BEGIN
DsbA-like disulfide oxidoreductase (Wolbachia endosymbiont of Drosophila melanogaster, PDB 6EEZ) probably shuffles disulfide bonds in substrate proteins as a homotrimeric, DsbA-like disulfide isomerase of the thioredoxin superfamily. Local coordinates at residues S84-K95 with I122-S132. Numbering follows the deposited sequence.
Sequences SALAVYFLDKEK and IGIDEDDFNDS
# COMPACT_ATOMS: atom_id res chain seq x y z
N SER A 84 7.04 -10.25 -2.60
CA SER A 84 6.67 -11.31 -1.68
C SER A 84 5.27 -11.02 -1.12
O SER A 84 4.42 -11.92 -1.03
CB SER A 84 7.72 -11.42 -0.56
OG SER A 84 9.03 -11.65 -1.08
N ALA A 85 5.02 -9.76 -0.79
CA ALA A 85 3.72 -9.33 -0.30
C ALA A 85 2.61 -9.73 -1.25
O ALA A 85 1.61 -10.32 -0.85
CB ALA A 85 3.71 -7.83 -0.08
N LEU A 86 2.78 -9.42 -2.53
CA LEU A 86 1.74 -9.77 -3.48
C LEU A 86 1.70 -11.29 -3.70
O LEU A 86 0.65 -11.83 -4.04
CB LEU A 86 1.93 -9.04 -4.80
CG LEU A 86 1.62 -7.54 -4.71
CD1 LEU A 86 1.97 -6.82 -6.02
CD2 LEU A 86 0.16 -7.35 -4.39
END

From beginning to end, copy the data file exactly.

DsbA-like disulfide oxidoreductase (Wolbachia endosymbiont of Drosophila melanogaster, PDB 6EEZ) probably shuffles disulfide bonds in substrate proteins as a homotrimeric, DsbA-like disulfide isomerase of the thioredoxin superfamily. Local coordinates at residues S84-K95 with I122-S132. Numbering follows the deposited sequence.
Sequences SALAVYFLDKEK and IGIDEDDFNDS
# COMPACT_ATOMS: atom_id res chain seq x y z
N SER A 84 7.04 -10.25 -2.60
CA SER A 84 6.67 -11.31 -1.68
C SER A 84 5.27 -11.02 -1.12
O SER A 84 4.42 -11.92 -1.03
CB SER A 84 7.72 -11.42 -0.56
OG SER A 84 9.03 -11.65 -1.08
N ALA A 85 5.02 -9.76 -0.79
CA ALA A 85 3.72 -9.33 -0.30
C ALA A 85 2.61 -9.73 -1.25
O ALA A 85 1.61 -10.32 -0.85
CB ALA A 85 3.71 -7.83 -0.08
N LEU A 86 2.78 -9.42 -2.53
CA LEU A 86 1.74 -9.77 -3.48
C LEU A 86 1.70 -11.29 -3.70
O LEU A 86 0.65 -11.83 -4.04
CB LEU A 86 1.93 -9.04 -4.80
CG LEU A 86 1.62 -7.54 -4.71
CD1 LEU A 86 1.97 -6.82 -6.02
CD2 LEU A 86 0.16 -7.35 -4.39